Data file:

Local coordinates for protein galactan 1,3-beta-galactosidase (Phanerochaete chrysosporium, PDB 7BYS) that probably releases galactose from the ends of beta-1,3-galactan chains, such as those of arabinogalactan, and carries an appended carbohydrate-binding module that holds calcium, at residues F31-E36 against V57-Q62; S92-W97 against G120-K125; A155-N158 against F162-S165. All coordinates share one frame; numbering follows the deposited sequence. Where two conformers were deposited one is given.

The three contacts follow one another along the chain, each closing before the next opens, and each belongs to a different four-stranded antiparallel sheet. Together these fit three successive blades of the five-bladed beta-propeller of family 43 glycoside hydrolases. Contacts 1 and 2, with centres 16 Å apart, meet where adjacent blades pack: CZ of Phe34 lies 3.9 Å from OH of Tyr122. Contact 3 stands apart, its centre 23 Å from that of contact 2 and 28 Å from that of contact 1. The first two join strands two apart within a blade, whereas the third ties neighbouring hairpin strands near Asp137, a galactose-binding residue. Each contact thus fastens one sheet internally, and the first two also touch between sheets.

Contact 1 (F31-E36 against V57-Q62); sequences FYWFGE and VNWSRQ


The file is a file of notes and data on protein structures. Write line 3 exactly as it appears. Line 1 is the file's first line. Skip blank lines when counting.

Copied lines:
Contact 1 (F31-E36 against V57-Q62); sequences FYWFGE and VNWSRQ